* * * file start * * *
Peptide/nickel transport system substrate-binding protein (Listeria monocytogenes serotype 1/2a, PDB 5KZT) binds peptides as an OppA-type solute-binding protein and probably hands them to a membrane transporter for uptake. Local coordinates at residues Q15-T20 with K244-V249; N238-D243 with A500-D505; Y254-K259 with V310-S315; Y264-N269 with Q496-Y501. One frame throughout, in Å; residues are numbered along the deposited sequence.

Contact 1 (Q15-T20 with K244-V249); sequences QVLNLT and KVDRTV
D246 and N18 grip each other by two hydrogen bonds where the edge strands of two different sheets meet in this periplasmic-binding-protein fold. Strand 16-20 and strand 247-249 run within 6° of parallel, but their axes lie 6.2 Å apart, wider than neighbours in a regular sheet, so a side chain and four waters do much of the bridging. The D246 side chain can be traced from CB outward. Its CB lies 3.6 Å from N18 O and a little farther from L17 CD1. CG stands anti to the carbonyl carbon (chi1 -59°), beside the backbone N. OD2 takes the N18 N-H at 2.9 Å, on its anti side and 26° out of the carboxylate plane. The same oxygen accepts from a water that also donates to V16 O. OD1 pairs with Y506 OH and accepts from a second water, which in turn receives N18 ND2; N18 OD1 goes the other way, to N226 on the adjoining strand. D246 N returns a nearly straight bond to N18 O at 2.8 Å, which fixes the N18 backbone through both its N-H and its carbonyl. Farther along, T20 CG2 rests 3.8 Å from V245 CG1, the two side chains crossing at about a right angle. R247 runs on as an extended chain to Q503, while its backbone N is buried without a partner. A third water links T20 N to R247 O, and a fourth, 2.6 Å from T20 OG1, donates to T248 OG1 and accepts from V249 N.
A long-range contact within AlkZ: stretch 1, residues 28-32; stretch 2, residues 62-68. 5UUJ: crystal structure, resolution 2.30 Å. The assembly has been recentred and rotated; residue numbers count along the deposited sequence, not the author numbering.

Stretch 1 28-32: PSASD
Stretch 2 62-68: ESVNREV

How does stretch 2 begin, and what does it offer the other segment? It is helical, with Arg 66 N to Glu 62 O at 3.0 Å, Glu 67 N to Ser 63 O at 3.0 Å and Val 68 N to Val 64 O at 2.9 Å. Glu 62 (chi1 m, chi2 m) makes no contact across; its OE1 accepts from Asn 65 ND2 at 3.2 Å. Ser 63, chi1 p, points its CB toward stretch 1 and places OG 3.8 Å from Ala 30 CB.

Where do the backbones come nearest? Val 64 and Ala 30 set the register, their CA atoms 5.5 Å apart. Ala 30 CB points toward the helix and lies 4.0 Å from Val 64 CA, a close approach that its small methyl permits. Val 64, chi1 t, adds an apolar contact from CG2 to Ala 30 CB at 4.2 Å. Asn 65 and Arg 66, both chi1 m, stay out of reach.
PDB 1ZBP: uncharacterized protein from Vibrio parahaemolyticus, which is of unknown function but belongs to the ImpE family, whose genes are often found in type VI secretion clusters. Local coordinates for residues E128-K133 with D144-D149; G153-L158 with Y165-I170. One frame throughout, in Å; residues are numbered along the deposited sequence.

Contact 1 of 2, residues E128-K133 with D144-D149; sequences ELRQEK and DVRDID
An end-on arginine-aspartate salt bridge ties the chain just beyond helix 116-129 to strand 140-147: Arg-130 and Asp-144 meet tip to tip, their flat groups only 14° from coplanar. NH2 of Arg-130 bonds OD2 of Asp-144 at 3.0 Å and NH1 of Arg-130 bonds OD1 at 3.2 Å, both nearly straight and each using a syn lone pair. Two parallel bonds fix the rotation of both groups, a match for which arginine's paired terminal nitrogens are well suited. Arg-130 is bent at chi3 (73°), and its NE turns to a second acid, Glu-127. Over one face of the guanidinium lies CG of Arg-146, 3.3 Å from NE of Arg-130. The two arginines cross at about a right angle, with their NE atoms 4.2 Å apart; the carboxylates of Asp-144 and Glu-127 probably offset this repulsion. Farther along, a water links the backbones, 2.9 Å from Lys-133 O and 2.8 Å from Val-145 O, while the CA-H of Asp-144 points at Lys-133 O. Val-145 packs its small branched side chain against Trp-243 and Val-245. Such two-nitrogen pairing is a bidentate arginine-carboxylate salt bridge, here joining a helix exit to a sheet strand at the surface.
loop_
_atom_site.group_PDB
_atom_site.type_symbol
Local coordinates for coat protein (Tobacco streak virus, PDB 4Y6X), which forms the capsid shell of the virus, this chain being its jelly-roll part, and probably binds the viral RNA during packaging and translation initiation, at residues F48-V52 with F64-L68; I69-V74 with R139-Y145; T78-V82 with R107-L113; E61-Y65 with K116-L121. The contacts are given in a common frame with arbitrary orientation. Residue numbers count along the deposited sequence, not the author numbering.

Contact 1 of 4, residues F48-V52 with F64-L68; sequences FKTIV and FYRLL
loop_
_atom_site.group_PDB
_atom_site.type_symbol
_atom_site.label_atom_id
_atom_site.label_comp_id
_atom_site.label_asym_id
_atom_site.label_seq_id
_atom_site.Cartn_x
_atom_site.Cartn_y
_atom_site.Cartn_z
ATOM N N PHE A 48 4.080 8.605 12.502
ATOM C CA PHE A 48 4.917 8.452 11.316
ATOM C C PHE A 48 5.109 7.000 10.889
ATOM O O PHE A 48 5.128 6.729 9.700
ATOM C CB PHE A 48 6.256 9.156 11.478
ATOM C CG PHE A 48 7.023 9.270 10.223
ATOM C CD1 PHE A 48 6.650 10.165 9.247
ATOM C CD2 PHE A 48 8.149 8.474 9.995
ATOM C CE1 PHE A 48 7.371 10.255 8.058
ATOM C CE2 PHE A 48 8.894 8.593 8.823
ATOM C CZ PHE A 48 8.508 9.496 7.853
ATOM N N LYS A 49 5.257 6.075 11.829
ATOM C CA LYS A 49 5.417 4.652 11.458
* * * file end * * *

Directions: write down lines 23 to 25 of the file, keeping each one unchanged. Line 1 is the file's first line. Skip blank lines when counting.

_atom_site.label_seq_id
_atom_site.Cartn_x
_atom_site.Cartn_y